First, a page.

From the meticulously kept facilities and professional, friendly staff to the authentic 19th century decor, The Tavern at the Harbor Light Inn is a nod to a largely bygone era of elegance and sophistication accompanying food and drink.
The Tavern's highlights include a thoughtfully selected wine list, cordials, domestic and imported bottled beer and a scrumptiously enticing assortment of local seafood favorites like New England clam chowder, crab cakes and spicy shrimp and corn chowder.
The Tavern is the newest addition to the historic Harbor Light Inn, which is considered by the New York Times to be "one of the top 10 most romantic inns in America." With 20 rooms in total, the Inn itself consists of 2 Federalist style homes dating back to the early 1700s now combined to form one of Marblehead's most pristine and historic places of business. Prior to opening the Tavern in 2008, local owners Peter and Suzanne Conway planned on crafting a pub that differentiated itself from other area bars, but also complemented the history and elegance of the Inn.
"The Tavern is unlike any other bar in Marblehead. This is where you come for a romantic evening with someone close to you or to catch up with dear friends over a glass of wine and a light snack," said Peter Conway. "The Tavern also establishes the Inn as a destination spot. When staying at the Inn, you have everything you need right here. That's the type of experience we wanted to provide our guests," added Suzanne Conway.
If visiting the Tavern on a Friday or Saturday evening, you will not find yourself surrounded by college students from Salem State or in the midst of a singles scene. What you will find is a warm and eclectic mix of Marblehead locals, Inn guests from the world-over and Bostonians seeking an evening away from the hustle and bustle of city life.
Marblehead is a mere 18 miles north of Boston proper. The staff of the Tavern is also worth noting. Rarely have I had the pleasure of conversing with such a friendly and knowledgeable bartender. One word of caution about regular bartender extraordinaire Ron; the charismatic former Broadway singer may burst into song at a moment's notice if the mood strikes him. Luckily, he has a great voice.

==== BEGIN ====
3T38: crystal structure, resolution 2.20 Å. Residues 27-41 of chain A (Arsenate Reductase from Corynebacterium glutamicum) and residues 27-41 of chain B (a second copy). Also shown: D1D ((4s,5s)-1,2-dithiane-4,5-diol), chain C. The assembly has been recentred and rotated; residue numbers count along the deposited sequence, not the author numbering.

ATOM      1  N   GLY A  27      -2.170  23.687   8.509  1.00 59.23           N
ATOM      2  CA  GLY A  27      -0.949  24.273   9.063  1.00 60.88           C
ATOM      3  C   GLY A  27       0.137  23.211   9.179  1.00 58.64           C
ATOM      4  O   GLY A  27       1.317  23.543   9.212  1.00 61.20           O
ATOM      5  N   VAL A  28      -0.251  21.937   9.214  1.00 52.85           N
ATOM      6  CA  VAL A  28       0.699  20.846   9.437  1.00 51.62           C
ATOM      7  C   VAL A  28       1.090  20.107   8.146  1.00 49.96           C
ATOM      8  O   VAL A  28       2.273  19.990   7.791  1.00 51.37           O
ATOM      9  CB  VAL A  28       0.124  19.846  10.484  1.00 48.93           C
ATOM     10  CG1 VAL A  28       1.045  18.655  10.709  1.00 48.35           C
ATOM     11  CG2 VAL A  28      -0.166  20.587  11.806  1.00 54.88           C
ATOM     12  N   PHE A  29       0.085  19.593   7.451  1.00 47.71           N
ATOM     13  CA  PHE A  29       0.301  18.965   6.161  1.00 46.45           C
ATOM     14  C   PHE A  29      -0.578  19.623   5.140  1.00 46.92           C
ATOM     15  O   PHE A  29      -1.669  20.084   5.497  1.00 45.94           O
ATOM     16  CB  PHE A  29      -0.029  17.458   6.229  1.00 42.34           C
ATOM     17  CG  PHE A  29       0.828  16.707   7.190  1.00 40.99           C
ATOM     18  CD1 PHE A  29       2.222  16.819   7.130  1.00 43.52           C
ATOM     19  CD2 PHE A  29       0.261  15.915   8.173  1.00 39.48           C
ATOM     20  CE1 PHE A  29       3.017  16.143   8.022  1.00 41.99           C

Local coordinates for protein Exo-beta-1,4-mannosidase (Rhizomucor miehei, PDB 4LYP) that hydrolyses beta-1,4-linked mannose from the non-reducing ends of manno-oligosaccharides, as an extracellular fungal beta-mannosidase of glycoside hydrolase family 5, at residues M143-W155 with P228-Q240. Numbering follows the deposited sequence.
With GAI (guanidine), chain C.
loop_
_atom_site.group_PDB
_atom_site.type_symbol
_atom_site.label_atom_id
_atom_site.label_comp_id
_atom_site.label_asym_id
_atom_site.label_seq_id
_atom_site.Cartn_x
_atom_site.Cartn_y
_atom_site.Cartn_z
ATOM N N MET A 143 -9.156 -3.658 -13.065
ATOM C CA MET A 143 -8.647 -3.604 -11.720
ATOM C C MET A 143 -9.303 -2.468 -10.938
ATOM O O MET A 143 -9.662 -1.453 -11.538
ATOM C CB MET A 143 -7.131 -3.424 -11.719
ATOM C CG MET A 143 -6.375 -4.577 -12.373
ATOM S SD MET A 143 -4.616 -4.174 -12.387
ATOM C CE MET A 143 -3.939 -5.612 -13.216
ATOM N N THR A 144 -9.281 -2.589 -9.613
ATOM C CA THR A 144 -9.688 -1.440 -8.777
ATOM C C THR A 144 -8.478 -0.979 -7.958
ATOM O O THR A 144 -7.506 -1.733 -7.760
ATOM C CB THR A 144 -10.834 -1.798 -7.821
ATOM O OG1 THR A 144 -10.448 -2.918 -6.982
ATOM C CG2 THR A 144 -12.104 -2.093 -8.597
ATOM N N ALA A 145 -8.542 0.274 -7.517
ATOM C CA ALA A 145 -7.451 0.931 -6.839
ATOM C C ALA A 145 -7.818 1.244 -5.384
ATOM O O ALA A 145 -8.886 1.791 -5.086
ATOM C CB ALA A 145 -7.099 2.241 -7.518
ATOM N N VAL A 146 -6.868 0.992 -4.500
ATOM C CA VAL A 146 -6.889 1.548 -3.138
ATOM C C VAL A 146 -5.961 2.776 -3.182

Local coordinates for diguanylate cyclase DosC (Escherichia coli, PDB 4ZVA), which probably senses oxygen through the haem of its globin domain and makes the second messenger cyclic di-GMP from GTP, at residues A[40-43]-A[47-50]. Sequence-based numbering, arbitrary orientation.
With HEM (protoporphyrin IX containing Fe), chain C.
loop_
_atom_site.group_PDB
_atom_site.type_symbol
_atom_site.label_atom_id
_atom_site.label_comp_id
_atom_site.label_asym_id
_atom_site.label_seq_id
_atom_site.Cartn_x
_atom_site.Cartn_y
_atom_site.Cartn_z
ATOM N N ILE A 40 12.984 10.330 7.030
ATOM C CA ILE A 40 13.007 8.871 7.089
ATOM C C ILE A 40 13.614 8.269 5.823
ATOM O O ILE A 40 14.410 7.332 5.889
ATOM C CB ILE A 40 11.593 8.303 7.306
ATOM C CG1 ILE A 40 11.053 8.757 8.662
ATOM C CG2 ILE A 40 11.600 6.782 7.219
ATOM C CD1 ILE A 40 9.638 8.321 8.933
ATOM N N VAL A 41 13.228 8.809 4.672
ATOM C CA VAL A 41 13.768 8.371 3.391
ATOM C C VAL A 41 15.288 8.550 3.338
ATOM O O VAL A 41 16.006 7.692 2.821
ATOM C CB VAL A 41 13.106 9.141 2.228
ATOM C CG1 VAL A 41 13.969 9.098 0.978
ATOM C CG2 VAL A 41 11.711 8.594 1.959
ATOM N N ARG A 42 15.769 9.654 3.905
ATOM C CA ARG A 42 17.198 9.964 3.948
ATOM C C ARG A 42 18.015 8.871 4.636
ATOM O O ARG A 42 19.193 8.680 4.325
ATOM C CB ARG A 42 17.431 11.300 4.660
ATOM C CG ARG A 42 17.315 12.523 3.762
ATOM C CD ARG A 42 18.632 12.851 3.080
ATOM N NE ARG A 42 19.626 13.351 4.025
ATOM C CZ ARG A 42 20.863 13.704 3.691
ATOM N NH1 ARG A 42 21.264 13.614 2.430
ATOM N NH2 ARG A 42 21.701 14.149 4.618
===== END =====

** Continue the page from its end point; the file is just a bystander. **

I've talked about the old world charm, the amenities and the staff, so I suppose a potential customer might like to know how the food and drink fared. Peter Conway recommended the sautéed crab cakes over greens accompanied by a glass of Silver Palm cabernet sauvignon. I'm here to tell you that the crab cakes were fantastic, and my pick for the best in Marblehead. They were served lightly browned on the outside and delicate, soft and flavorful on the inside. Many restaurants, let alone pubs, will serve you crudely heated or panini-pressed crab cakes. The Tavern took the time to sautee them in olive oil over an open flame – without a doubt worth the $11.
The accompanying home-made remoulade sauce was tangy with a surprising kick to it, but creamy enough to satiate the most savory of tastes. The Silver Palm was exceptional and the price was just right at $10 a glass or $34 for the bottle. On a service note, considering the relatively small staff and quality of the food preparation, my order came out in a quite reasonable time-frame.
Truth be told, this is one of Marblehead's best kept secrets, and a secret that I'm fairly certain won't be kept for long. You will find no other such establishment in the area that offers such a first-rate, sophisticated experience. Make it a point to stop in on your next trip to Marblehead, you won't regret it.
Be sure to tell them Greg sent you…